5. Addison N, Quatrara B, Letzkus L, Strider D, Rovnyak V, Syptak V, Fuzy L. Cleanliness of disposable vs nondisposable electrocardiography lead wires in children. m J Crit Care. 2014 Sep;23(5):424-8.
6. Alvarado CJ, Anderson AG, Maki DG. Microbiologic assessment of disposable sterile endoscopic sheaths to replace high-level disinfection in reprocessing: a prospective clinical trial with nasopharygoscopes. Am J Infect Control. 2009 Jun;37(5):408-13.
7. Fireman Z. Biopsy forceps: reusable or disposable? J Gastroenterol Hepatol. 2006 Jul;21(7):1089-92.
8. Sbutega-Milosevi G, Slepvi V, Marmut Z, Bujko M. [Importance of disposable medical materials and instruments in the prevention of in-trahospital infections]. [Article in Serbian] Vojnosanit Pregl. 2000 Jan-Feb;57(1):55-8.
9. da Silva MV, Ribeiro Ade F, Pinto Tde J. Safety evaluation of single-use medical devices after submission to simulated reutilization cycles. J AOAC Int. 2005 May-Jun;88(3):823-9.
10. Jin P, Wang X, Yu DL, Li AQ, Wang HH, Meng MM, Li SR, Liu DQ, Sheng JQ, Cai Q. Safety and efficacy of a novel disposable sheathed gastroscopic system in clinical practice.J Gastroenterol Hepatol. 2014 Apr;29(4):757-61. doi: 10.1111/jgh.12482.
11. Conrardy J, Hillanbrand M, Myers S, Nussbaum GF. Reducing medical waste. AORN J. 2010 Jun;91(6):711-21.
12. Eckelman M, Mosher M, Gonzalez A, Sherman J. Comparative life cycle assessment of disposable and reusable laryngeal mask air-ways.Anesth Analg. 2012 May;114(5):1067-72.
13. Krisiunas E. Waste disposal in the 21st century and diabetes technology: a little coffee (cup) or beer (can) with that insulin infusion (set). J Diabetes Sci Technol. 2011 Jul 1;5(4):851-2.
14. Conrardy J, Hillanbrand M, Myers S, Nussbaum GF. Reducing medical waste. AORN J. 2010 Jun;91(6):711-21.
15. Albert MG, Rothkopf DM. Operating room waste reduction in plastic and hand surgery.Plast Surg (Oakv). 2015 Winter;23(4):235-8.
16. Tieszen ME, Gruenberg JC. A quantitative, qualitative, and critical assessment of surgical waste. Surgeons venture through the trash can. JAMA. 1992 May 27;267(20):2765-8.
17. Wormer BA, Augenstein VA, Carpenter CL, Burton PV, Yokeley WT, Prabhu AS, Harris B, Norton S, Klima DA, Lincourt AE, Heniford BT. The green operating room: simple changes to reduce cost and our carbon footprint.Am Surg. 2013 Jul;79(7):666-71.
18. Lejeune C, Prost P, Michiels C, Roullaud-Guenfoudi MP, Phelip JM, Martin L, Rassiat E, Faivre J. [Disposable versus reusable biopsy forceps. A prospective cost analysis in the gastrointestinal endoscopy unit of the Dijon University Hospital]. Gastroenterol Clin Biol. 2001 Jun-Jul;25(6-7):669-73.
19. Penn E, Yasso SF, Wei JL. Reducing disposable equipment waste for tonsillectomy and adenotonsillectomy cases. Otolaryngol Head Neck Surg. 2012 Oct;147(4):615-8.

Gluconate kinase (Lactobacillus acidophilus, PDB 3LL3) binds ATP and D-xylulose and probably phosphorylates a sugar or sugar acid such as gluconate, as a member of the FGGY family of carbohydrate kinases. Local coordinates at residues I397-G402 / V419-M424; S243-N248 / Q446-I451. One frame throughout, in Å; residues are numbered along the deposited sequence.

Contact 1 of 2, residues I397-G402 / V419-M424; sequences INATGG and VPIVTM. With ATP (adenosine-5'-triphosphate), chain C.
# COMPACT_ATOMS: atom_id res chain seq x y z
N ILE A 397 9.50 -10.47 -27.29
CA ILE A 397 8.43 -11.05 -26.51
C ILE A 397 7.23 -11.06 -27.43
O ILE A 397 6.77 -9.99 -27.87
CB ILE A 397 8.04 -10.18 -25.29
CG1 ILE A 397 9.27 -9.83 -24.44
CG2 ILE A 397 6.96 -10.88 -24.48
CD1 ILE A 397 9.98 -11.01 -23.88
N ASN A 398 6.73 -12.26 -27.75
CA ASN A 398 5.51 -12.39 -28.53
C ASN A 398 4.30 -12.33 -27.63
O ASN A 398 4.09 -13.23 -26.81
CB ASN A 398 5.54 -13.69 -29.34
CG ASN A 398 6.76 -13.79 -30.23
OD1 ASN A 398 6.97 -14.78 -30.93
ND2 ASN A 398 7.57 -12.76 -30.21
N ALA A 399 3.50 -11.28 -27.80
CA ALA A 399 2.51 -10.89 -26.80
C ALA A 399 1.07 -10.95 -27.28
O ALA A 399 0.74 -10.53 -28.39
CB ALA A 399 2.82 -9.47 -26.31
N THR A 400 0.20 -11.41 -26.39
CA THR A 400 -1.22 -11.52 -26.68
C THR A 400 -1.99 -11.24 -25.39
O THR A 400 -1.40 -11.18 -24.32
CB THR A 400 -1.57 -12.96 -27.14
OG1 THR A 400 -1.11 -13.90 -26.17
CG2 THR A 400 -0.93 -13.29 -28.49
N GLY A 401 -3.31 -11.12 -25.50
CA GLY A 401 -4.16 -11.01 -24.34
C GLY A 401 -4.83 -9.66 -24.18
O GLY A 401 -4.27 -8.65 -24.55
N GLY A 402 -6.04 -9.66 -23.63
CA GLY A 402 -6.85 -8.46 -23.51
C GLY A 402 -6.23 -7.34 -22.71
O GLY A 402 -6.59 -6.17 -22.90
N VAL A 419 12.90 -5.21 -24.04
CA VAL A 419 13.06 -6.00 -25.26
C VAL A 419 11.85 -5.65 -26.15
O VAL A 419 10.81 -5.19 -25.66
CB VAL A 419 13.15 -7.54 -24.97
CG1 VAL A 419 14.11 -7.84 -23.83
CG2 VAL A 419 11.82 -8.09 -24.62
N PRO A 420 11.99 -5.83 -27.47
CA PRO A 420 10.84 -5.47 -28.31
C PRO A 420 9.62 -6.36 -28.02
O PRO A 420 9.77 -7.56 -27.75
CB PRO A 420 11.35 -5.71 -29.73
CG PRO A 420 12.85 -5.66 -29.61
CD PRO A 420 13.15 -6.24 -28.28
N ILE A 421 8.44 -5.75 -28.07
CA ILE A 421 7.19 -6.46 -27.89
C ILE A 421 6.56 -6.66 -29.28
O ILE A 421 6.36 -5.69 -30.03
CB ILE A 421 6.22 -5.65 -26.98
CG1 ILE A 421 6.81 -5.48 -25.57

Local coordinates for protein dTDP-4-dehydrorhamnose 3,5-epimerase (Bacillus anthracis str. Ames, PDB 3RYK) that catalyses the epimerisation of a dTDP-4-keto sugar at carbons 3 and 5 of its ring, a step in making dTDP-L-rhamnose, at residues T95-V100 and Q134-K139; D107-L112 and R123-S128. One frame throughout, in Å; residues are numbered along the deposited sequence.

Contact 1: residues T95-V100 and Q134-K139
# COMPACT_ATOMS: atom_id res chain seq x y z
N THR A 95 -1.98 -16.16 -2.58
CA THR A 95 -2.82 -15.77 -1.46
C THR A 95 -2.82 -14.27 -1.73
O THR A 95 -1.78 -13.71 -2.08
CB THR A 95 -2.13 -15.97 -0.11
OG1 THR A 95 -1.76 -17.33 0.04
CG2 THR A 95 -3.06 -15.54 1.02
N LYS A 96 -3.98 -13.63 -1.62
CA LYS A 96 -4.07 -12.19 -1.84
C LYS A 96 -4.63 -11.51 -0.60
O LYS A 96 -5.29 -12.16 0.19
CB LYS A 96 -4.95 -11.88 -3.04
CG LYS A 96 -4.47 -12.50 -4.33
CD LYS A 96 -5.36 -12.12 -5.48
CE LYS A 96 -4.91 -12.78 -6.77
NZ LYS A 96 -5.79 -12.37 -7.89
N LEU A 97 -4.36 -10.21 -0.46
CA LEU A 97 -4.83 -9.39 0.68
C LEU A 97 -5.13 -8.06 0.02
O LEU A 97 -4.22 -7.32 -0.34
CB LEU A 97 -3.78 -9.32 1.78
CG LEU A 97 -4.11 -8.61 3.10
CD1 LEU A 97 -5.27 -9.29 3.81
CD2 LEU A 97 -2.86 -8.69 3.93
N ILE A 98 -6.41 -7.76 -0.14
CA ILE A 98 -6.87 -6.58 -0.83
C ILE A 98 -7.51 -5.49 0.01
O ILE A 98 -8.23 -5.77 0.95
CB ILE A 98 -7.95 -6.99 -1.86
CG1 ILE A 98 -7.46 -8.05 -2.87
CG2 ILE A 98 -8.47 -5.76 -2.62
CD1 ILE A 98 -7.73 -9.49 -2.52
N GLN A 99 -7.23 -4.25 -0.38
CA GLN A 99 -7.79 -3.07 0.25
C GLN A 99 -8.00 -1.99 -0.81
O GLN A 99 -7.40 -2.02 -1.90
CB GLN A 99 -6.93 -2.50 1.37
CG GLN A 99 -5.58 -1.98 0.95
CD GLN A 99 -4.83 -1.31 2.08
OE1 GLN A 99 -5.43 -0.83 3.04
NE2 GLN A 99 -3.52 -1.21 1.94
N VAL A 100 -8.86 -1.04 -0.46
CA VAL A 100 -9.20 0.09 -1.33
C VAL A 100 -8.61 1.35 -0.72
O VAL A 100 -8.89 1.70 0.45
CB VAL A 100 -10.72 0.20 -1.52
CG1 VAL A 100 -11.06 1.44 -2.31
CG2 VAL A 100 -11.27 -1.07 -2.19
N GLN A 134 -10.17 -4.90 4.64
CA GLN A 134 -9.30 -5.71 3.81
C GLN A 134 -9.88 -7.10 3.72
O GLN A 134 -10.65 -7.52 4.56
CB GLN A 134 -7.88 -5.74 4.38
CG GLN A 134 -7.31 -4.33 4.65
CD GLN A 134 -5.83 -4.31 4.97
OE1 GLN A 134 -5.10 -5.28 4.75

20. Grimmond T, Reiner S.Impact on carbon footprint: a life cycle assessment of disposable versus reusable sharps containers in a large US hospital. Waste Manag Res. 2012 Jun;30(6):639-42. doi: 10.1177/0734242X12450602..
21. McCahon RA, Whynes DK. Cost comparison of re-usable and single-use fibrescopes in a large English teaching hospital. Anesthesia. 2015 Jun;70(6):699-706. doi: 10.1111/anae.13011. 22. Rautenbach P, Wilson A, Gouws P. The reuse of opthalmic Minims: an unacceptable cross-infection risk? Eye (Lond). 2010 Jan;24(1):50-2. doi: 10.1038/eye.2009.39.
23. Pissinati Pde S, Haddad Mdo C, Rossaneis MÂ, Gil RB, Belei RA. [Costs of reusable and disposable aprons in a public teaching hospital]. Rev Esc Enferm USP. 2014 Oct;48(5):915-21.
24. Yang R, Ng S, Nichol M, Laine L. A cost and performance evaluation of disposable and reusable biopsy forceps in GI endoscopy. Gastroin-test Endosc. 2000 Mar;51(3):266-70.
25. Lee RC, Berzins S, Alfieri N. Single-use device reuse risks. Can J Infect Control. 2007 Fall;22(3):142, 144, 146 passim.
26. Collier R. The ethics of reusing single-use devices. CMAJ. 2011 Aug 9;183(11):1245. doi: 10.1503/cmaj.109-3907.
27. Lee RC, Berzins S, Alfieri N. Single-use device reuse risks. Can J Infect Control. 2007 Fall;22(3):142, 144, 146 passim.l;
28. Ibid.
29. Ibid.
30. Ibid.
31. Collier R. The ethics of reusing single-use devices. CMAJ. 2011 Aug 9;183(11):1245. doi: 10.1503/cmaj.109-3907.
32. Ibid.
33. Ibid.
34. Ibid.
35. Luijt DS, Schirm J, Savelkoul PH, Hoekstra A. Risk of infection by reprocessed and resterilized virus-contaminated catheters; an in-vitro study. Eur Heart J. 2001 Mar;22(5):378-84.
36. Shin RH, Lipkin ME, Preminger GM. Disposable devices for RIRS: where do we stand in 2013? What do we need in the future? World J Urol. 2015 Feb;33(2):241-6. doi: 10.1007/s00345-014-1368-4.